THE National Federation of Sugarcane Planters headed by Enrique "Nene" Rojas went to China for an agricultural study tour last July 5 to 10. The delegation visited one sugar mill / refinery and China's equivalent of our PHILSURIN in Zhangzhou City, Fujian Province which is just right across Taiwan.
Since the group was already in China, it was a great opportunity to visit the World Expo in Shanghai which opened last May 1 and will run until the end of October.
Thanks to Nene Rojas, I was included in the delegation as the official documentor. Primo Esleyer, who was part of the delegation representing the Integrated Sugarcane Growers of Negros, asked me to take footages of the trip so that they can be shown in Feedback over Sunshine Channel. Primo hosts Feedback and is also the president of Sunshine Channel.
Thus, it was not purely a pleasure trip for me. With cameras on my left and right hands, I had to run to and fro, taking still photos and video footages. My trusty backpack came in very handy, as it freed my hands while allowing me to carry with me at all times all the essential tools for my mission - chargers for the cameras, notebook and pens, and brochures and copies of NFSP Bulletin which Nene Rojas distributed to our Chinese hosts so that they can get a clearer idea of what NFSP is all about.
Forty-eight delegates from all over the country comprised the NFSP delegation. Six came from Luzon headed by Cagayan Valley Vice-Governor Leonides Fausto and a couple of his provincial board members. Eight came all the way from Mindanao, including Romy Garcia of Bukidnon and Vicky Dicdican of Davao.
The Ormoc Sugarcane Planters Association had 8 delegates headed by OSPA president Atty. Iñaki Larrazabal, Jr and his wife. With the OSPA delegation were Mr. and Mrs. Danny Torrevillas. Danny is not the fellow you would want to pick a quarrel with. He is the world champion in practical shooting.
Also from Ormoc is my roommate, Climaco Evangelista, chairman of the Occidental Leyte Farmers MPC. We ended up roommates because we share a common vice with P-Noy. Incidentally, my roommate is the father of Purefoods assistant coach and former defense specialist Rey Evangelista.
The Cebu-based Bogo-Medellin Planters Association sent four delegates. The group was headed by its president, the inimitable Jose Mari Miranda. With him were Ponciano Demiar and former mayors Armando Serafin and Mariano Martinez.
The Negros group included Board Member Miller V. Serondo, former congressman Manuel "Bebing" Puey who is now top honcho at the PNOC Shipping and Transport Corp, App-Negros as well as Sunstar-Bacolod president Jaime G. Golez, and Roy Lobaton, president of United Sagay-Escalante Toboso Planters Association.
Of course, the head of the delegation was Nene Rojas who brought along his sons Francis and Ricky. Six NFSP staff and consultants, including Atty. Ike Tabino and myself, also came along.
From the other side of Negros Island, Tolong United Planters Association sent Jovit Niuque, the son of its president, while the Bais-based United Sugarcane Planters of Negros Oriental headed by Baby Hilado sent businessman Henry Tam.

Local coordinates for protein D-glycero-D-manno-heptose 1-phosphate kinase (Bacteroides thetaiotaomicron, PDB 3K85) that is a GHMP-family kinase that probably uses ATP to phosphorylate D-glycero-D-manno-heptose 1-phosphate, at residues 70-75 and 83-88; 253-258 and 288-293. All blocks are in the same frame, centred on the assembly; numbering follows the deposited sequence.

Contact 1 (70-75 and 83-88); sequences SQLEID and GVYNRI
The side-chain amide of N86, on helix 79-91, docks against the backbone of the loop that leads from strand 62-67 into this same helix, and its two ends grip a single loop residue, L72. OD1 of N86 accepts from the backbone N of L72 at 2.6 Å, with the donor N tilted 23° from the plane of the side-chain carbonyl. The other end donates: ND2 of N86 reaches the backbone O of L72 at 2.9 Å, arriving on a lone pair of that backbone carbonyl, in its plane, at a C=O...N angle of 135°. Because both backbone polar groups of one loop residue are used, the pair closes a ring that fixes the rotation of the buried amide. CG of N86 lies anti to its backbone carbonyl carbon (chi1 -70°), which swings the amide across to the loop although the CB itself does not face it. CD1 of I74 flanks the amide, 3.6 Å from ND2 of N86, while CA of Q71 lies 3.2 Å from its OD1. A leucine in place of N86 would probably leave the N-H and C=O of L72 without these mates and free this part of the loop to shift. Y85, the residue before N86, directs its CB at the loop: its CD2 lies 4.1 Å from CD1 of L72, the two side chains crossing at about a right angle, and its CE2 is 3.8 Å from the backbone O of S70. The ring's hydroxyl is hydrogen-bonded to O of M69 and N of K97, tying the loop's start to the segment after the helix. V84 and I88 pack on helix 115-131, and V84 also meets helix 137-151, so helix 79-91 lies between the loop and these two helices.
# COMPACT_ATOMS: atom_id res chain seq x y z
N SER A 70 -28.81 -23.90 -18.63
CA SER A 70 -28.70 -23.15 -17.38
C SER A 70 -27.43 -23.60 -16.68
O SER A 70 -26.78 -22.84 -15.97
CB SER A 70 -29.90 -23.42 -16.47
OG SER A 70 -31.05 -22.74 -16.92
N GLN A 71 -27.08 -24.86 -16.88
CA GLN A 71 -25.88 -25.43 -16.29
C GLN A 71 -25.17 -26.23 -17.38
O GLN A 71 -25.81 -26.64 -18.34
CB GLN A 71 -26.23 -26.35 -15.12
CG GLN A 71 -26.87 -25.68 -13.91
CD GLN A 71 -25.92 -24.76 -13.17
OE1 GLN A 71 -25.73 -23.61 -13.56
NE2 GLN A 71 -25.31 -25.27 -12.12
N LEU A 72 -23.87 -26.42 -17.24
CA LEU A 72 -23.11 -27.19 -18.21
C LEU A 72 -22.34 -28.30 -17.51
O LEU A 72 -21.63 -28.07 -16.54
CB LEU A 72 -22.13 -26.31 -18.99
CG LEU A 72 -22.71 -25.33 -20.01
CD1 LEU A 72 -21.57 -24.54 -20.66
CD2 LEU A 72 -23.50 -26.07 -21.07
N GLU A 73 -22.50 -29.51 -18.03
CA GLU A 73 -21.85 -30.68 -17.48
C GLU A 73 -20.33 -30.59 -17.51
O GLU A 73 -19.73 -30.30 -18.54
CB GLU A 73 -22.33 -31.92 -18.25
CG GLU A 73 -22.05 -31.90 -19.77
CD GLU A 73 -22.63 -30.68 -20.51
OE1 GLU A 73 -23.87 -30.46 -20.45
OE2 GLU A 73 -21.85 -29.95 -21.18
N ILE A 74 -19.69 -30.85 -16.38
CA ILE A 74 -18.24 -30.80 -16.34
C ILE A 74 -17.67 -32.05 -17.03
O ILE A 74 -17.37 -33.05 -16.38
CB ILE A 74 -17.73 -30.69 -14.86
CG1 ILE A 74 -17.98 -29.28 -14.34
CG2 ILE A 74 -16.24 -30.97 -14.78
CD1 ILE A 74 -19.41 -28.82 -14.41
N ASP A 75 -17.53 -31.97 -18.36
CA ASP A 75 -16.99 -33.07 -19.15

We left Manila onboard a PAL 7:45 a.m. flight to Xiamen, a highly industrialized city which is gearing up for its hosting of the forthcoming International Fair for Investment and Trade slated this September 8 to 11. Xiamen is also the gateway for mainland residents who wish to visit their relatives just across the strait in Taiwan.
My first glance of Xiamen as the plane was descending was that of the bridge which links the island with the mainland. I learned later that it was just one of the four bridges that connect Xiamen with the mainland. Our guide informed us that one of those bridges spans 7 kilometers.
Our arrival at Xiamen International Airport was generally cordial, except for my reception at immigration. My trolley bag passed x-ray inspection but I was puzzled why the immigration police barked at me and gestured for me to open my backpack. Since I had nothing to hide, I immediately opened the bag. They asked me to empty its entire contents.
The things which piqued their interest were the printed materials in my bag. They inspected the NFSP brochures and NFSP Bulletin. The immigration police looked disappointed when he failed to see a copy of FHM inside my bag. Perhaps that's what he was looking for.
The Chinese authorities are vigilant against the entry of subversive documents. I confirmed this when the lady next in line to me was also asked to empty her bag. The police perused the pre-school books she was carrying, apparently for a grandchild in the mainland. The police scrutinize all printed materials.
It was close to noon when we all cleared immigration. Remember, there were 48 of us. We went straight to a traditional Chinese restaurant for lunch. The resto was just walking distance from the International Trade Fair Center where finishing touches were being applied. Next to that are a new hotel and another convention center.
The Chinese are a very voluble people. When they converse, they most often shout at each other. You might think they were about to fight but such volume is just normal to them. Here, you will expect punches to be thrown when people argue with such load voices. In China, it's just the way they argue. After a minute or two, you can see them slapping each other at the back and laughing uproariously.
I'll share more of my China experiences with you in future columns.
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